Before the season began, he gave Gensler a quote to remember by Albert Camus: “The struggle itself towards the heights is enough to fill a man’s heart.”
Gustafson likes the quote because he dislikes society’s priority placed on wins and losses (even while going 49-8 over the last two seasons).
“It’s about the process and the journey; it’s not about the end result,” Gustafson said. “We cannot control the outcome, so our challenge is not to allow the outcome to define us as a winner or loser.”
“Coach Gus” and “Coach P”
On every game day, Gustafson picks up the phone and chats with his best friend since childhood, assistant coach Pendergraft (Cary class of 1980), or Coach P to his players.
“How you feeling about tonight?” Gustafson would ask.
“Terrible,” said Pendergraft, who grew up on Ralph Drive, close enough to where Gustafson could tell if there was a pick-up basketball game at Pendergraft’s house by the lights reflecting off the treetops.
When Gustafson started coaching basketball 27 years ago, Pendergraft was his assistant.
Perhaps no head coach-assistant combo in the state has been together as long as they have. Since 2000, Pendergraft, a straight-shooter with a stick of chewing gum always nearby, has made the drive from North Raleigh for Cary practices.
“He was always at Gus’s side,” said Noel Anderson, class of 2002. “He never said a lot, but when he did, boy, you better listen.”
In 2009, Gustafson was inducted into the Cary High Sports Hall of Fame. A year later, Pendergraft joined him.
Pendergraft shares in Gustafson’s belief in striving for more than wins.
“We’re in a society that only talks about wins and losses but for this program here, we’re not about that. We want to strive to get better, and we’ve done that even with teams that weren’t 31-1,” Pendergraft said. “So I couldn’t be more proud. The community is rallying behind (the team) because they love that man right there and so do I.”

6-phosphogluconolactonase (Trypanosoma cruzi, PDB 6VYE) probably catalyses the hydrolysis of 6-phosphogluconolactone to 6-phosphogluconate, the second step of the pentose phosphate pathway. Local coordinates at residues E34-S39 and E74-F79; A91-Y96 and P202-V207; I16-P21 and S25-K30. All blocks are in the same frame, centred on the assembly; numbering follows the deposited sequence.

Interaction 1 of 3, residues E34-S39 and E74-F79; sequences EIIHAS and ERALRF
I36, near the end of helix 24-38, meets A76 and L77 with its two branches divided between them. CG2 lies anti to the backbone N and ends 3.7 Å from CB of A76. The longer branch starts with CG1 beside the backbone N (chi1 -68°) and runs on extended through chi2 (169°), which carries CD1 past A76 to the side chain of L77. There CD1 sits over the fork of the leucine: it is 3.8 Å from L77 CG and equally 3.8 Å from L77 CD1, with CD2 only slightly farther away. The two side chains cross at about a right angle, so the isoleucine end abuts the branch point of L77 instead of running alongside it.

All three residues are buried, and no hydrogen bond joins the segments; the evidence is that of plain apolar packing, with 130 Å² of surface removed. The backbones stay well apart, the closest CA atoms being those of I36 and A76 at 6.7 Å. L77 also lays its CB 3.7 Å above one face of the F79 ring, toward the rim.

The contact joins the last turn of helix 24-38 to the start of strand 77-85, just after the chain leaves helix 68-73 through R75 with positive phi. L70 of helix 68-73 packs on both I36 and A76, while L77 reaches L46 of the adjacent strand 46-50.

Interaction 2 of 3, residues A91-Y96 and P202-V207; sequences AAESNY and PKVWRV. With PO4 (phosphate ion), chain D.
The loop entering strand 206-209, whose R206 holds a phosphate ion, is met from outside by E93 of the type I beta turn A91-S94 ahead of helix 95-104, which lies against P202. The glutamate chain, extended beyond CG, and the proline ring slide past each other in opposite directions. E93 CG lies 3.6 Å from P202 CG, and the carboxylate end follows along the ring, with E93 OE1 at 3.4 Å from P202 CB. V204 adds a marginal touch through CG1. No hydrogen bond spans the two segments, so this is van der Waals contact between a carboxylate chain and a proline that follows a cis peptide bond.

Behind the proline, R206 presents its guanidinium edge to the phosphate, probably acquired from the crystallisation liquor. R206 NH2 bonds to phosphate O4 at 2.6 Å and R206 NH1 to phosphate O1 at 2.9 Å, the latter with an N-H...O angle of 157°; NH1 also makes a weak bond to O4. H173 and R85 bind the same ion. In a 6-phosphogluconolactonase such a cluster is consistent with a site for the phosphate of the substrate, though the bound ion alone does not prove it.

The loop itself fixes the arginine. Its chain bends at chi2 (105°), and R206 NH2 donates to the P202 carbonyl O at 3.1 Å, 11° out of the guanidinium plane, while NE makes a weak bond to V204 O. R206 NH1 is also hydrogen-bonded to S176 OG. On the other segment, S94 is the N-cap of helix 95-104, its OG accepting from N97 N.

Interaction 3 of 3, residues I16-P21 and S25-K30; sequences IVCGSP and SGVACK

The dream season
While other coaches have gotten out of the profession because they found it hard to relate to players, Gustafson has kept his approach simple.
He believes if he can show that he cares, the player will respond in positive ways. He builds relationships with the stars and benchwarmers alike. He adamantly believes in giving little-used seniors maximum playing time on Senior Night.
“Kids are smart. They’re perceptive. They can see if you’re genuine, they can see if you’re real. They can see if you’re superficial and artificial. So I’ve always tried to be genuine and real,” Gustafson said. “I wear my heart on my sleeve, I’m an emotional person and I think the players respect that.”
No matter the overall record, Cary is a tough out by the end of a season.
Fourth-quarter comebacks, fueled by Gustafson’s pleas to not give up, a full-court press and a well-executed Tom Davis flex offense, occur even in the lean years.
“We’ve had up and down years with teams but he’s always stayed true to himself,” Cary athletics director Mike Dunphy said. “You can’t ask for a greater guy.”
Cary has won four overtime games in its past 15 contests, including back-to-back playoff rounds.
Gensler’s game-winning 3 to defeat Garner 71-69 in overtime for the East final will live on in Imps lore. But if you look closely, so will Gustafson’s reaction.
When the shot went in, he just turned, raised his arms and pointed at the community he so proudly represents.
“It’s for them. That’s what we’re doing this for,” Gustafson said. “For this school, for this community. And that’s what has filled my heart, right there.”
On Saturday, win or lose – because those are not what Coach Gus focuses on anyway – there will be more than a few in the crowd pointing right back at their beloved coach.